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The Spirit of Community Service

Jordyn Schara, right, recieved a silver medallion for winning the Prudential Spirit of Community Award from Bob Applegate of Prudential Insurance at the school board meeting on Monday night.

 

Facing staff reductions brought about by budget cuts, the Reedsburg School District began sending out layoff announcements this week.

Four teachers at the elementary and high-school levels received layoff notices during the School Board meeting on Monday night.

Four-year-old kindergarten teacher Zach Buros, South Elementary School third-grade teacher Thomas Tardiff, Pineview Elementary School math interventionist Kelly Kroon and Reedsburg Area High School family and consumer education teacher Jennifer Traeder received notices that, as things stand now, they will not return to the district next year.

The district was able to save one teaching position at the elementary school libraries through a new health insurance credit that reduces health insurance premiums by about $66,000. However, a teaching position at Webb Middle School is also scheduled to be cut.

The layoffs come as the district attempts to find $1.1 million in budget reductions for the 2012-13 school year to meet state revenue limits.

The district’s transportation director and a secretary at Ironton-LaValle Elementary School will retire at the end of the year and those positions will not be filled. One RAHS teacher also has plans to take a yearlong leave of absence.

The School Board also unanimously approved the proposed list of cuts for the 2012-13 school year, which includes higher health insurance premiums for administrators, custodial staff and non-union support staff; a reduction of $100,000 in the curriculum budget; and a reduction in the number of 4K community classrooms at partner locations.

District Administrator Tom Benson said at the meeting that the cuts have not been made lightly, and that laid-off teachers could be reinstated if enrollment numbers change over the summer. Laid-off teachers were issued an employment contracts before receiving the notices.

“We have a couple grade levels that are within eyeshot of maxing out,” Benson said. “It’s a revolving door here in the summer with people moving in and out, so if we have more move in than out, then we might have to reinstate a teacher.”

School Board President Steve Balda also emphasized that the layoffs and cuts are some of the toughest choices the board has faced throughout the years.

“The Board does recognize that they are quality educators. They didn’t do anything wrong,” Balda said. “This has to do with the budget and we’d love to have them all back if we could.”

Test scores hit goals

Results from the 2011 Wisconsin Knowledge and Concepts Examination (WKCE) show that, for the most part, district students have met or exceeded the math and reading scores of their peers statewide.

The WKCE is given to students in grades 3 through 8 and in grade 10 each fall, as part of the federal requirement under the No Child Left Behind Act.

Third-graders across all schools scored 85 percent competence in reading and 84 percent in math, compared to 80 percent and 77 percent, respectively, statewide. Ironton-LaValle Elementary third-graders beat all other schools with 100 percent in reading; Loganville Elementary third graders scored 100 percent in math this year.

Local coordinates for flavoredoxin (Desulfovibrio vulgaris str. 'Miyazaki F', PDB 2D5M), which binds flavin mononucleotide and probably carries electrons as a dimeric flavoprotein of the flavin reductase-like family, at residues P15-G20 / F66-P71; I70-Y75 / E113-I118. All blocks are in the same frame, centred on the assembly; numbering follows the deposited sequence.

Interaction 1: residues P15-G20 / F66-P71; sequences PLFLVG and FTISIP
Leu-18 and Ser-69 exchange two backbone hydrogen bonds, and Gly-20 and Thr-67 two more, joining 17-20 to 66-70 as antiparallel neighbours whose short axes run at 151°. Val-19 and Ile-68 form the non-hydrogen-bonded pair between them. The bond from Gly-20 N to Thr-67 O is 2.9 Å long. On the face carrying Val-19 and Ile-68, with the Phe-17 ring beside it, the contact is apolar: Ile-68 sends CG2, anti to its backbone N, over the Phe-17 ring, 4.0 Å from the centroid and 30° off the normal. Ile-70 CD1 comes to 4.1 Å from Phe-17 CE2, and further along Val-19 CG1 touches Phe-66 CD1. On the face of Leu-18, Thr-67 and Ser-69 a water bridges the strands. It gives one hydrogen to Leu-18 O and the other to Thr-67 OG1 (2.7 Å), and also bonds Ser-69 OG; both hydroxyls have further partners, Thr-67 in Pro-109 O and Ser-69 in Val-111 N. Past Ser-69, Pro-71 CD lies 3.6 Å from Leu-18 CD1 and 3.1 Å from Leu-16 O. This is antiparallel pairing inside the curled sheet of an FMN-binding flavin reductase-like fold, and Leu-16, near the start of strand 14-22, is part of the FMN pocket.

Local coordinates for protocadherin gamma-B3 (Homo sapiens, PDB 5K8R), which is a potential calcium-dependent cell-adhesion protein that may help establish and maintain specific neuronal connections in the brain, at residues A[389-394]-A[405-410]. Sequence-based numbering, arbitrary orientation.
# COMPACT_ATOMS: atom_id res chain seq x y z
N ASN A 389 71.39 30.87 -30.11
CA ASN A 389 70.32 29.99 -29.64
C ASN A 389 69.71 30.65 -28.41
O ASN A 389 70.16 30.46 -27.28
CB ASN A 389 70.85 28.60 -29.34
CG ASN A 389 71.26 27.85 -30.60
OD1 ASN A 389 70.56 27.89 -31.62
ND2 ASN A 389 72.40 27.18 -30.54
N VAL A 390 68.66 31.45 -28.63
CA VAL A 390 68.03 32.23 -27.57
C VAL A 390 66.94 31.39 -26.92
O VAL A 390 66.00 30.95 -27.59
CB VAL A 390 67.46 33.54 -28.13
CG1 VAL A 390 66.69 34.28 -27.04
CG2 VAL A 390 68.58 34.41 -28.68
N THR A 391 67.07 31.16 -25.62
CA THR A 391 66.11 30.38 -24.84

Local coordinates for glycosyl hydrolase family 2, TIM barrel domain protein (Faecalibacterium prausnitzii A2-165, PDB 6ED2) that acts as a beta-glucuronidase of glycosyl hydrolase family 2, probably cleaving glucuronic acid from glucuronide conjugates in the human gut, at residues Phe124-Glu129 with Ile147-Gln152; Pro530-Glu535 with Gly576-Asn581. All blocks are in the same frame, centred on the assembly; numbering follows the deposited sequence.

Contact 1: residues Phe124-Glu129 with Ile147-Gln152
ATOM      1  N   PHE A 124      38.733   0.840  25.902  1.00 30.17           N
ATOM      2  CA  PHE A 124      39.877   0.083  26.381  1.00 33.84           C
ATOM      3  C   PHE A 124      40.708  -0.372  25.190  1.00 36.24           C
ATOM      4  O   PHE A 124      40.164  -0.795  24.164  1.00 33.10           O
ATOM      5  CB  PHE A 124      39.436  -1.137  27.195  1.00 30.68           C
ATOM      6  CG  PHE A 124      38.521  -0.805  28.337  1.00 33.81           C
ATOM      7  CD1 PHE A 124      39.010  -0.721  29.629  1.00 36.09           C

Eighth-graders scored high above their peers in reading at 92 percent, as compared to the state mark of 84 percent. Tenth-grade readers also beat the state average by 11 points, achieving 88 percent.

Director of Instruction Linda Bruun said the reading scores often did not beat the Annual Yearly Progress cutoff of 87 percent — but, then again, neither did the state.

Wisconsin is applying for a waiver of No Child Left Behind regulations because the state averages are behind the AYP cutoffs for many grade levels, Bruun said. The changes will mean that schools will be measured on four accountability standards, including dropout rates and test participation, instead of simply test scores.

Awards recognized

Three teachers and one student were recognized for state and national awards at the School Board meeting.

Representatives from Prudential Insurance presented Jordyn Schara with a silver medallion for the Prudential Spirit of Community Award.

Schara was one of 100 students selected from across the country to receive the award.

RAHS teacher Katie Marien was recognized for winning the National D.R. Desai K-12 Teaching Award, and Webb Middle School teacher Sandy Lavely was acknowledged for winning the Veterans of Foreign Wars Wisconsin Teacher of the Year Award.

RAHS teacher Christa Moroder won an Emerging Leader Award for her new video production class and for running the RAHS student TV station. She is one of six teachers from across the country to win the award from the International Society for Technology in Education.

Moroder teaches students about all aspects of video broadcasting, from filming to editing to writing for news.

She will be honored at a conference in San Diego on June 24.

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